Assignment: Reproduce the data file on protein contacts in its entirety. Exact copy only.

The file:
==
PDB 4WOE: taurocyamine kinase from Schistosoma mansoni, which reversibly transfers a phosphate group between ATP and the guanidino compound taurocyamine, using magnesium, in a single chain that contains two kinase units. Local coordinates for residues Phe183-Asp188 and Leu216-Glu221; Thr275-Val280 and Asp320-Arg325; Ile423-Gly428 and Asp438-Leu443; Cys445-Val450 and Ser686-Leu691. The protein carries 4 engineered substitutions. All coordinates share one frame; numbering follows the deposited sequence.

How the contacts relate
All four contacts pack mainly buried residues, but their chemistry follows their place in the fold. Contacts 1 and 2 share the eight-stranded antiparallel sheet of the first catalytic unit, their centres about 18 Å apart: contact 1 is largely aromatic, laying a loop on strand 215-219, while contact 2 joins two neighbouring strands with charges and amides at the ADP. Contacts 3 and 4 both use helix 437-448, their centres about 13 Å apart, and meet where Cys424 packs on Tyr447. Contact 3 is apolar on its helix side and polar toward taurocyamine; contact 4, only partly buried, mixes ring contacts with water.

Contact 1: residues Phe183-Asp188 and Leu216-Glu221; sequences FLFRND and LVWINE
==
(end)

PDB 4WOE: taurocyamine kinase from Schistosoma mansoni, which reversibly transfers a phosphate group between ATP and the guanidino compound taurocyamine, using magnesium, in a single chain that contains two kinase units. Local coordinates for residues Phe183-Asp188 and Leu216-Glu221; Thr275-Val280 and Asp320-Arg325; Ile423-Gly428 and Asp438-Leu443; Cys445-Val450 and Ser686-Leu691. The protein carries 4 engineered substitutions. All coordinates share one frame; numbering follows the deposited sequence.

How the contacts relate
All four contacts pack mainly buried residues, but their chemistry follows their place in the fold. Contacts 1 and 2 share the eight-stranded antiparallel sheet of the first catalytic unit, their centres about 18 Å apart: contact 1 is largely aromatic, laying a loop on strand 215-219, while contact 2 joins two neighbouring strands with charges and amides at the ADP. Contacts 3 and 4 both use helix 437-448, their centres about 13 Å apart, and meet where Cys424 packs on Tyr447. Contact 3 is apolar on its helix side and polar toward taurocyamine; contact 4, only partly buried, mixes ring contacts with water.

Contact 1: residues Phe183-Asp188 and Leu216-Glu221; sequences FLFRND and LVWINE